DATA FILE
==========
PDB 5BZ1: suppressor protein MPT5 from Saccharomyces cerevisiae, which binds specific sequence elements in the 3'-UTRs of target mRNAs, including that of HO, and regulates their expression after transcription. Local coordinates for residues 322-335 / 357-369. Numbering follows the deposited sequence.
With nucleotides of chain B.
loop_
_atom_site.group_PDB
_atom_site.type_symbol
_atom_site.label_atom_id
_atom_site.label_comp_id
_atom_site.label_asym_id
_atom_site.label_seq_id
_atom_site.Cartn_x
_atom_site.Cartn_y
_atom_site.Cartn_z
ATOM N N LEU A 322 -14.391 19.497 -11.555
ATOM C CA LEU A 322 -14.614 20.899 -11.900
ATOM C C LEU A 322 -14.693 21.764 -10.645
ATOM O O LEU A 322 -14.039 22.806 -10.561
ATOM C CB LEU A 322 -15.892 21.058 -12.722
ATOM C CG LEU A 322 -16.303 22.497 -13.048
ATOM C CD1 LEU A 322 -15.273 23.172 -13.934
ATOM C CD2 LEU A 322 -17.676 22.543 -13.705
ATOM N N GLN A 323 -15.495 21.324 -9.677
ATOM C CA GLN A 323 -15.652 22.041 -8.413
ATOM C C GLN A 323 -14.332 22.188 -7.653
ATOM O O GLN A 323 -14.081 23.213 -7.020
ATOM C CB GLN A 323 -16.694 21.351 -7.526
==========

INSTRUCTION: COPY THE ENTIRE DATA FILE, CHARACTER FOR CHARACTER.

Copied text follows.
PDB 5BZ1: suppressor protein MPT5 from Saccharomyces cerevisiae, which binds specific sequence elements in the 3'-UTRs of target mRNAs, including that of HO, and regulates their expression after transcription. Local coordinates for residues 322-335 / 357-369. Numbering follows the deposited sequence.
With nucleotides of chain B.
loop_
_atom_site.group_PDB
_atom_site.type_symbol
_atom_site.label_atom_id
_atom_site.label_comp_id
_atom_site.label_asym_id
_atom_site.label_seq_id
_atom_site.Cartn_x
_atom_site.Cartn_y
_atom_site.Cartn_z
ATOM N N LEU A 322 -14.391 19.497 -11.555
ATOM C CA LEU A 322 -14.614 20.899 -11.900
ATOM C C LEU A 322 -14.693 21.764 -10.645
ATOM O O LEU A 322 -14.039 22.806 -10.561
ATOM C CB LEU A 322 -15.892 21.058 -12.722
ATOM C CG LEU A 322 -16.303 22.497 -13.048
ATOM C CD1 LEU A 322 -15.273 23.172 -13.934
ATOM C CD2 LEU A 322 -17.676 22.543 -13.705
ATOM N N GLN A 323 -15.495 21.324 -9.677
ATOM C CA GLN A 323 -15.652 22.041 -8.413
ATOM C C GLN A 323 -14.332 22.188 -7.653
ATOM O O GLN A 323 -14.081 23.213 -7.020
ATOM C CB GLN A 323 -16.694 21.351 -7.526